Choosing the right buy-to-let mortgage

When you are investing in a rental property you must take out a buy-to-let mortgage rather than a standard residential mortgage. Rosie Beasley, from insurance firm Simply Business, gets the lowdown.

Buy-to-let mortgages differ from the mortgage you have on your home because the lender takes into account the amount of revenue you will be making against the amount of the loan. This means that in many respects it is easier to get a loan for a rental property right now than it is for a residential property, however there are still certain criteria to be met and the equity required will still be higher than in previous years.

Do your research

When a lender is considering your eligibility for a buy-to-let mortgage, the main criteria they use are the loan to value and the rental yield vs. the mortgage payment.

The better the rental yield, the better the mortgage deal you will be able to get. Therefore it is important to pick your property carefully to ensure that you will be able to rent it out. Location is of course very important. You need to buy in an area with either an already strong or up-and-coming rental market, preferably which is close to transport links and amenities.  

It is also advisable to research, which types of rental property are most in demand in an area. New build apartments and houses or period properties? The type of property you buy will determine how many prospective tenants there will be.

You can speak to local lettings agents to get a good idea of the rent you can get for your chosen property. A mortgage lender will generally expect the rent to equal between 115 and 125 per cent of the mortgage payment.

It is easy for a landlord to be tempted to let a property for a higher than average rent, however that road tends to lead to long void periods with no tenants. Keeping rents at the market price will benefit a landlord in the long term, as it makes it easier to find and keep tenants.

What is your deposit worth?

You need to have a deposit in order to get a buy-to-let mortgage. Or if you already own a property and are looking for a re-mortgage, then you will need to have a certain level of equity in the property. Most lenders will offer a maximum loan of 85 per cent of the property value although many these days require an LTV [loan-to-value] more like 75 per cent.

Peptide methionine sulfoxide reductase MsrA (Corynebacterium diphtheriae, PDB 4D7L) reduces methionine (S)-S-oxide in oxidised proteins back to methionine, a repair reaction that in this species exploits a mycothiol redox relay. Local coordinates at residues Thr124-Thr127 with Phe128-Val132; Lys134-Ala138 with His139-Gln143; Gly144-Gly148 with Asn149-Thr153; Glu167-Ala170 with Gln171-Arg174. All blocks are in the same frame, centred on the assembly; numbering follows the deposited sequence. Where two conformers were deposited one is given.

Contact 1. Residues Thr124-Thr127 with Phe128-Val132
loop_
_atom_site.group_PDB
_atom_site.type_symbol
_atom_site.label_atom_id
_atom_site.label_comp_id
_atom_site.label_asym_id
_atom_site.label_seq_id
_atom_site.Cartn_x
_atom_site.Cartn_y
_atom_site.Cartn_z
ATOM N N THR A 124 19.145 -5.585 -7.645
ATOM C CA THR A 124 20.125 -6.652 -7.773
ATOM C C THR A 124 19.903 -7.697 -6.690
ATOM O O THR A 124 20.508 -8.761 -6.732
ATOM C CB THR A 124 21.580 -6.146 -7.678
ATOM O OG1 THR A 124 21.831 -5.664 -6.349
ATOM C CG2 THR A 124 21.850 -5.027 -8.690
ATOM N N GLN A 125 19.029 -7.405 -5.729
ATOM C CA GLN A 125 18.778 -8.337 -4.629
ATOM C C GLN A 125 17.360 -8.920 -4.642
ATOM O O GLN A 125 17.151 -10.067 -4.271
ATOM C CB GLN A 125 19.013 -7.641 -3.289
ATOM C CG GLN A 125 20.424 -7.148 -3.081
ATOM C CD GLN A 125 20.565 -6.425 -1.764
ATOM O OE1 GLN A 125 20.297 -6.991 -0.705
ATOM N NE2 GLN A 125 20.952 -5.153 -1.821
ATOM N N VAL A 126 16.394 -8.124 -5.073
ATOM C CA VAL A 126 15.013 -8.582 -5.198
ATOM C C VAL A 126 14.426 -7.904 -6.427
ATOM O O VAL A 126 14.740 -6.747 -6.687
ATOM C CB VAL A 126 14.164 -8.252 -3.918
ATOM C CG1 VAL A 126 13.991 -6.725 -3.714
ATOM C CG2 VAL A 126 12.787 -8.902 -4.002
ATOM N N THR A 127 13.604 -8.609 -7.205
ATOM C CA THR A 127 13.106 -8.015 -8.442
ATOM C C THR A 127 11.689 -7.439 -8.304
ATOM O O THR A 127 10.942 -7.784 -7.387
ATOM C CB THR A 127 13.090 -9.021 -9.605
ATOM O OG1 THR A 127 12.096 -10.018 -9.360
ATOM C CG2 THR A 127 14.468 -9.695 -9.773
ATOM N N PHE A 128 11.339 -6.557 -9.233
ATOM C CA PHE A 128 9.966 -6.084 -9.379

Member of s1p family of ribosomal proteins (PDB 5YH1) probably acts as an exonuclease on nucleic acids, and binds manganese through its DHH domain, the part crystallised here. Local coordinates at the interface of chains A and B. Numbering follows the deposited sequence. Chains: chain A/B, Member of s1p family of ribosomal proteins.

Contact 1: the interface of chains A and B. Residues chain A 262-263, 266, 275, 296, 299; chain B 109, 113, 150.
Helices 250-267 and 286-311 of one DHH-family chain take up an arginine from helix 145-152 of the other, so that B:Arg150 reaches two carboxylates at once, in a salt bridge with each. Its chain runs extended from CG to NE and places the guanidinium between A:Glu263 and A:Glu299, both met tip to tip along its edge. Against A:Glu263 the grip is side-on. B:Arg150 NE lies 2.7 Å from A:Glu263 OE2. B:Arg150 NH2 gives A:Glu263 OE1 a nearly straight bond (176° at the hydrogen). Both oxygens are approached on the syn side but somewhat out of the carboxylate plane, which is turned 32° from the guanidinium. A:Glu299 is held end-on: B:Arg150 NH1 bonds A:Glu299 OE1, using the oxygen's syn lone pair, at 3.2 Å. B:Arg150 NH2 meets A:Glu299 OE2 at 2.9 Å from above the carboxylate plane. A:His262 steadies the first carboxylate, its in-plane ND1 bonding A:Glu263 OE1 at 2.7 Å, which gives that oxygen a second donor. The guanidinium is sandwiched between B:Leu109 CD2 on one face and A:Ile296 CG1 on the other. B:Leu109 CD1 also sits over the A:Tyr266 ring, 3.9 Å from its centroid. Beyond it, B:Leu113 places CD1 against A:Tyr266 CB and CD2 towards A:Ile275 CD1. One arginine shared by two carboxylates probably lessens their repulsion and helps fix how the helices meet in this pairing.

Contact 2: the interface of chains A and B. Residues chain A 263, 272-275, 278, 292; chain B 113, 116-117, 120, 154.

For example, if the property value is £100,000, you will generally need to have a minimum deposit or equity of £15,000 in order to buy it.

Don’t forget to factor in your costs

Many landlords don’t factor in related costs when looking at their budget.  You may think you’ve got a 15 per cent deposit but what will you have left after these costs have come out of it?

Purchase costs:

Stamp Duty
Solicitors Fees
Survey / valuation
Mortgage application and/or arrangement fees

Property costs:

White goods
Decorating costs
Furnishings (for a furnished rental)

Ongoing costs:
Lettings agent fees
Ground rent & service charge (for leased flats & apartments)
Insurance premiums
Income tax

Interest only or repayment?

Most landlords take out interest-only mortgages, as the smaller monthly payments give the best rental yield.

If you take this option you need to think about how you will pay the money back at the end of the mortgage term, assuming you wish to keep the property for that long.  Most lenders will want to see evidence of savings towards the purchase as a level of security.

Even if you plan to sell the property before the end of the mortgage term, these savings could save the day should you experience a long void period or some unexpected expenses so it is worth setting something up.

Most landlords don’t expect to keep their rental property for the full mortgage term so it doesn’t make sense to take a repayment mortgage where you would be paying back mostly interest in the first few years.

Specialist products for multiple properties

Some lenders have specialist buy-to-let mortgages covering portfolios of properties rather than just one property. This may be a good option for landlords who have three or more rental properties.

These types of mortgages may offer the following benefits:
•    The rental income and LTV is averaged across your portfolio, meaning that you can take advantage of any excess rental income to support the purchase of another property.

•    You can have different interest rates on each property but within one single account, making it easier to manage – just one monthly payment and one mortgage statement per month.

•    If you re-mortgage your portfolio with one of these products, you could potentially get a better loan-to-value rate than you would on a single property.

Finding the best buy-to-let mortgage deals

It’s important to shop around for deals on your buy-to-let mortgage. Using a combination of comparison websites and independent financial advisors, you should be able to find a mortgage that suits you.

Mortgages are less freely available than before the recession and so the criteria for products are likely to be much tighter. Have accurate financial details to hand when making applications and read the small print.  Don’t simply take the associated costs at face value – look at them over the term of your mortgage. This way you won’t be tempted into a mortgage product that works out more expensively in the long run.

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